Having had the fortunate luck to have worked on a wide variety of projects, all of which have been focused on delivering improvements in the cost, quality, and performance of care, I am in the privileged position to share some great ways that organisations can make significant improvements in the way they work.
One of my favourite projects early on in my career was with a mental health trust in the North. This was with an organisation that was heavily reliant on the provision of out of area beds (this is where, due to the lack of beds within the Trust, patients requiring a mental health acute ward are sent to privately provided beds that are often very far from where they live, at a very high financial cost to the NHS).
This is a common situation that many mental health Trusts still face. We believe the issue can be addressed by significant cultural and behavioural change. What does this mean in practice?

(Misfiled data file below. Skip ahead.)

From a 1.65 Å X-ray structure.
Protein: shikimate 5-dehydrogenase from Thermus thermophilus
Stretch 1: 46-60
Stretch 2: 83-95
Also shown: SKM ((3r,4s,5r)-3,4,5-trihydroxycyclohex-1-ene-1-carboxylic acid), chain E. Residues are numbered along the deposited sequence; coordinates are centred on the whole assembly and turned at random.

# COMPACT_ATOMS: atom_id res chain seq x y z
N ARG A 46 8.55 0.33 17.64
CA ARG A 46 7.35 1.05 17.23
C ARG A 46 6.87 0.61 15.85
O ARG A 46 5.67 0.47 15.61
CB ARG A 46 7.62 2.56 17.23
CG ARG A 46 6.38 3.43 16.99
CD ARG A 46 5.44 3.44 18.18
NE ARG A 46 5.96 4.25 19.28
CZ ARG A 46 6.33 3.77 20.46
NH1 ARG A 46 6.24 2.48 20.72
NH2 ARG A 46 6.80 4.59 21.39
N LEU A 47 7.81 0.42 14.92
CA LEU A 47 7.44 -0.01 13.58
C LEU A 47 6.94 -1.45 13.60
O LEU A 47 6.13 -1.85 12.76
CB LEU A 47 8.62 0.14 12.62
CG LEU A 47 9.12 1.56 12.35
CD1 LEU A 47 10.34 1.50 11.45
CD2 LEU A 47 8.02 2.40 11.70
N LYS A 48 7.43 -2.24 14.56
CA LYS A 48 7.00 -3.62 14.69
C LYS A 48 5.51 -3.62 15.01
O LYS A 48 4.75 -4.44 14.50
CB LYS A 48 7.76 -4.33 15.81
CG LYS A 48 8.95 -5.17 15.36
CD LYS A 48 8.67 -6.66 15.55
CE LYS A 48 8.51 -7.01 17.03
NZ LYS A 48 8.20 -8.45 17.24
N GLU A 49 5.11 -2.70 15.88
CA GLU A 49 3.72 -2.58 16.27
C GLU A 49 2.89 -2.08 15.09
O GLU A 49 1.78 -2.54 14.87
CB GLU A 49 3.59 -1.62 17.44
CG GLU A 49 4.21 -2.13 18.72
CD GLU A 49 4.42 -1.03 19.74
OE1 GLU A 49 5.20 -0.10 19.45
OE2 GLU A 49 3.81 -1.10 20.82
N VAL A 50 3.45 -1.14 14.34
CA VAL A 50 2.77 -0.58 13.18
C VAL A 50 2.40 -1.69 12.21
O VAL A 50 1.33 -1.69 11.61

This means creating a real discharge culture, that can begin by:
1) Ensuring all patients have an estimated discharge date that is visible to all staff and is provided within a week of the patient being admitted. Doing so not only enables the countdown to discharge to begin, and helps clinicians know exactly what they are working to, but also manages the expectations of patients;
2) Clearly recording and identifying the barriers to discharge for each patient, with a regular reporting process that enables quick and easy escalation through the various levels of management.
3) Ensuring each patient has a clear, prescriptive care plan that has SMART (Specific, Measurable, Achievable, Realistic, Time based) goals that everyone in the provision of care can see and have access to at any point in time.
Getting started with the above can be helpful in beginning to change the culture at the frontline, and as we have seen, reap huge benefits for mental health organisations that provide acute care.